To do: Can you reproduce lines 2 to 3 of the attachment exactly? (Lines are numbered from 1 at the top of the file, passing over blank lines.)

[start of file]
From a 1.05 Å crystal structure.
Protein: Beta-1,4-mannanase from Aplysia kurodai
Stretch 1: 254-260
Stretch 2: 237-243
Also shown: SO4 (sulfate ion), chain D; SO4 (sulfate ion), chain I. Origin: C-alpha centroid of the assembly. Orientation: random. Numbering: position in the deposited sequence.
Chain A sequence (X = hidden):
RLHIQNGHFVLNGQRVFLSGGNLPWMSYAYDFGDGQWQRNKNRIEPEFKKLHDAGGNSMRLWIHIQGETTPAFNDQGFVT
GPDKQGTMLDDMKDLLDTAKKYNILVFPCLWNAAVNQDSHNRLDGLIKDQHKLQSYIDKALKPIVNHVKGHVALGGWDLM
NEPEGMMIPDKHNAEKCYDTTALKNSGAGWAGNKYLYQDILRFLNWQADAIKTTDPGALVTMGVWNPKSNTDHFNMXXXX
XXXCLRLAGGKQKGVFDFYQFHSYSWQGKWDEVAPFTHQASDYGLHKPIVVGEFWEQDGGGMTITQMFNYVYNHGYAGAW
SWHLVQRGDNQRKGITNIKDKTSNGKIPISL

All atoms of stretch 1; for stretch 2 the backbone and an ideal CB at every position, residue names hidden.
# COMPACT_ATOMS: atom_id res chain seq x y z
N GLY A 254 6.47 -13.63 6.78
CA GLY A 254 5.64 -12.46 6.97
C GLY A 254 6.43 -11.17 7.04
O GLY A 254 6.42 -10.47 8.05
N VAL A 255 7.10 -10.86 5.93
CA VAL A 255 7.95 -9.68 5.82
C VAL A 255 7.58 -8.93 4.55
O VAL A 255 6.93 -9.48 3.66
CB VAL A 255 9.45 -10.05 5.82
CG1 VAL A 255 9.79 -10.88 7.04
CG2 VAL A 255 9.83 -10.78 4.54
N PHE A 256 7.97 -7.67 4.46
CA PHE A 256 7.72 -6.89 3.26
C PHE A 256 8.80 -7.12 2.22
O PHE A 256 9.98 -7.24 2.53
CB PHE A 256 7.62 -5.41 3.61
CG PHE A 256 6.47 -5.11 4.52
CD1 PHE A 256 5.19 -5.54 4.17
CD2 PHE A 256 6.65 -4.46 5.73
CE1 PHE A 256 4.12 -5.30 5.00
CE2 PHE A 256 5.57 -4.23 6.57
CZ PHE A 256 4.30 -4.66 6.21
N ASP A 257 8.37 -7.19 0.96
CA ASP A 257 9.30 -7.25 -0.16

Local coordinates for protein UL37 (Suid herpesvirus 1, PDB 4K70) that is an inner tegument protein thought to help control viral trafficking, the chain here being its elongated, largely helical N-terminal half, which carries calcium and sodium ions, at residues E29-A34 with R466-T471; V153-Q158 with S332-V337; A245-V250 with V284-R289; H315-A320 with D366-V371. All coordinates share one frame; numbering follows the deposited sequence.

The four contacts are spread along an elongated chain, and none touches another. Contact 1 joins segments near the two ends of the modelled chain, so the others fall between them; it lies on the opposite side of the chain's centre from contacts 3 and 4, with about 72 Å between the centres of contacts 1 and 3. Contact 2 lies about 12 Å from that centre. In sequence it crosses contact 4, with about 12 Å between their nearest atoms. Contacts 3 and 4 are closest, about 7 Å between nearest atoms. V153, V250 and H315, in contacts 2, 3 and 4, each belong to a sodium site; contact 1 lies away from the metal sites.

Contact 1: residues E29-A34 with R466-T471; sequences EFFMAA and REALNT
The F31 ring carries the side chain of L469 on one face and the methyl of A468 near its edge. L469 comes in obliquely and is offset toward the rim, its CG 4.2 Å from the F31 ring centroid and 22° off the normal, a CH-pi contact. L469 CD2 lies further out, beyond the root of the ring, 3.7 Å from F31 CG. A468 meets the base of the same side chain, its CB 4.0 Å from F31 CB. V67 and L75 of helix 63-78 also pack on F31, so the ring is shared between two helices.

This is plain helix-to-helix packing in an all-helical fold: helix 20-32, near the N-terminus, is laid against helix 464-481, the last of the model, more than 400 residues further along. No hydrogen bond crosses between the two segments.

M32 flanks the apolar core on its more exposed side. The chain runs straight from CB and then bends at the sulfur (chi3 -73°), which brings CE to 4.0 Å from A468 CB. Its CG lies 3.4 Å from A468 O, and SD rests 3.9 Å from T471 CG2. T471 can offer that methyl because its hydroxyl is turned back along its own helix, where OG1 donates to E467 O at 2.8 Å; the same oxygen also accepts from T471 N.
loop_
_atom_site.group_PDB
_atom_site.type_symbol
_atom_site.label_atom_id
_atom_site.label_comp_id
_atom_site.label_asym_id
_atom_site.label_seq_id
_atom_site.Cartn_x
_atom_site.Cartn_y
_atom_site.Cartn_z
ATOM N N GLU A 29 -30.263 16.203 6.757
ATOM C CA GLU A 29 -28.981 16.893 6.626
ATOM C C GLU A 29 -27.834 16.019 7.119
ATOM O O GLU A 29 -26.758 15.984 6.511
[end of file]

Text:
Protein: Beta-1,4-mannanase from Aplysia kurodai
Stretch 1: 254-260